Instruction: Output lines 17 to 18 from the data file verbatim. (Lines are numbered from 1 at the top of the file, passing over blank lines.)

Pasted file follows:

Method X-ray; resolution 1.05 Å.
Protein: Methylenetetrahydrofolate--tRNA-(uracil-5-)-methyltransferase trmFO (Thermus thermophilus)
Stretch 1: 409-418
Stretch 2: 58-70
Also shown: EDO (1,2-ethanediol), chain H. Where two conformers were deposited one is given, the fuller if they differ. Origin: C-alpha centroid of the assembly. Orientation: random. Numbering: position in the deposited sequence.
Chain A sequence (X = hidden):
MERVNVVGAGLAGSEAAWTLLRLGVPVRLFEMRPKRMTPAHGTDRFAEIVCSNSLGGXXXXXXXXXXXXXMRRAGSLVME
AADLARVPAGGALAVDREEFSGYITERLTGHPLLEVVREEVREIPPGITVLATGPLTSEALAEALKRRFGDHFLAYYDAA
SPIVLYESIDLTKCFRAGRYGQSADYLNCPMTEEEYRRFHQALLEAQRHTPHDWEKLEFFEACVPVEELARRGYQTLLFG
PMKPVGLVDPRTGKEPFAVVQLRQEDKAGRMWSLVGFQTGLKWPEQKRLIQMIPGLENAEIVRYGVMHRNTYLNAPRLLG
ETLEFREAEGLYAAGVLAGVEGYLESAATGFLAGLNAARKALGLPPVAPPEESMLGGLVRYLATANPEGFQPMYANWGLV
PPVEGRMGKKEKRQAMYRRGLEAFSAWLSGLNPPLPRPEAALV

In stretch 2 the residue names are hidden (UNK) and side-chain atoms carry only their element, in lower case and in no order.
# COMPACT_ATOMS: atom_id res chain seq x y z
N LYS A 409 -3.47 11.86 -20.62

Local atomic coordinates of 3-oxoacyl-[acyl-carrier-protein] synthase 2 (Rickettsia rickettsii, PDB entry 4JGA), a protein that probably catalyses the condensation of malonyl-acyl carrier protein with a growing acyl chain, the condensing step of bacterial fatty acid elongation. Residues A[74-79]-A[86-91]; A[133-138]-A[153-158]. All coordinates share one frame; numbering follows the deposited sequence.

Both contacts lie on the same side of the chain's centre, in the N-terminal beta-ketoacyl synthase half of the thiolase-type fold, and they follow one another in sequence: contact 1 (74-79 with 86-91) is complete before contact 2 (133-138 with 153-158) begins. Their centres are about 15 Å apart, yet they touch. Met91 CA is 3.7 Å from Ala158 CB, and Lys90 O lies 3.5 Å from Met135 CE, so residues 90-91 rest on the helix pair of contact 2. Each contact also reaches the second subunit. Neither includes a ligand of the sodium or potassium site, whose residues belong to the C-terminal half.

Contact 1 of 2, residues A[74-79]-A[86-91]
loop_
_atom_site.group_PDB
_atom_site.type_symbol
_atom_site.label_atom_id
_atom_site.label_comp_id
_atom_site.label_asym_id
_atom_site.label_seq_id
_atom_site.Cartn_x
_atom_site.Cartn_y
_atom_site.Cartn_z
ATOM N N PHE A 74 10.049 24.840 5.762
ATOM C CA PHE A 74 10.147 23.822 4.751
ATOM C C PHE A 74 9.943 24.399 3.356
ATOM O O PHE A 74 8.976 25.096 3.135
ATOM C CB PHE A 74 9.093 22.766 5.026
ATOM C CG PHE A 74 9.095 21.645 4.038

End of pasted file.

Both contacts lie on the same side of the chain's centre, in the N-terminal beta-ketoacyl synthase half of the thiolase-type fold, and they follow one another in sequence: contact 1 (74-79 with 86-91) is complete before contact 2 (133-138 with 153-158) begins. Their centres are about 15 Å apart, yet they touch. Met91 CA is 3.7 Å from Ala158 CB, and Lys90 O lies 3.5 Å from Met135 CE, so residues 90-91 rest on the helix pair of contact 2. Each contact also reaches the second subunit. Neither includes a ligand of the sodium or potassium site, whose residues belong to the C-terminal half.

Contact 1 of 2, residues A[74-79]-A[86-91]